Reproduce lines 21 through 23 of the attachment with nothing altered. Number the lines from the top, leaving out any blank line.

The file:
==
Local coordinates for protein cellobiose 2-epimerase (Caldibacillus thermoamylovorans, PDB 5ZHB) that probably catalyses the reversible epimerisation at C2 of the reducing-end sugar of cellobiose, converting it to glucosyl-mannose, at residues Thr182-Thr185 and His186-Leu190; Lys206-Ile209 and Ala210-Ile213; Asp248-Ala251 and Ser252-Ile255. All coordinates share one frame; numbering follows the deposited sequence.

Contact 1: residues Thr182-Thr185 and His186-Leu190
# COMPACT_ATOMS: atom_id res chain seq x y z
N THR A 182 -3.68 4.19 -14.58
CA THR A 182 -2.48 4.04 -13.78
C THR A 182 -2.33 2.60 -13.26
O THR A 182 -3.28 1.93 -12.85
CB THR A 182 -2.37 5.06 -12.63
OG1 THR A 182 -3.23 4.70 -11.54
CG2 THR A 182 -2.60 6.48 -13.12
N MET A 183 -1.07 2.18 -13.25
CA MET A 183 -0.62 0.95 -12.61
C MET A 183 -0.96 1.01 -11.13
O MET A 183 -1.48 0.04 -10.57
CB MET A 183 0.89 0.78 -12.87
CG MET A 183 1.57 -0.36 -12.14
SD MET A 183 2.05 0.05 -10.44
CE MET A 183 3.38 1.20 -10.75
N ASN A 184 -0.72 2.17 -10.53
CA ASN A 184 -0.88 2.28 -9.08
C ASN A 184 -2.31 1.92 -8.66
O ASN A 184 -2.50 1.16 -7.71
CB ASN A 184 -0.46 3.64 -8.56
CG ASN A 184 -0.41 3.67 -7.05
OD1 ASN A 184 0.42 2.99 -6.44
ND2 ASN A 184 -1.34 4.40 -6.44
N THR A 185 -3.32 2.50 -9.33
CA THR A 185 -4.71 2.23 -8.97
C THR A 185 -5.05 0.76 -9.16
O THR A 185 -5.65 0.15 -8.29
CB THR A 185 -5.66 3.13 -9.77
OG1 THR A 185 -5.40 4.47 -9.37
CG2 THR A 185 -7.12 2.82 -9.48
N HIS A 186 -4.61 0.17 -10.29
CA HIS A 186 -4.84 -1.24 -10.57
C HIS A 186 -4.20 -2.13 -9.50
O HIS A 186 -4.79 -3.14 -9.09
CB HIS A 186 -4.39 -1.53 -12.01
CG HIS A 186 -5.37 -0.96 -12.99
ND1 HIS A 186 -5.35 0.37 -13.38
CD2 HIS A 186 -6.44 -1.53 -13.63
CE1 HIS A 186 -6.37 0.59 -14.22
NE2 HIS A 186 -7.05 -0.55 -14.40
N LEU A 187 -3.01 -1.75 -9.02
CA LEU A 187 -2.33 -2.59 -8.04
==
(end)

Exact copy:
C ASN A 184 -2.31 1.92 -8.66
O ASN A 184 -2.50 1.16 -7.71
CB ASN A 184 -0.46 3.64 -8.56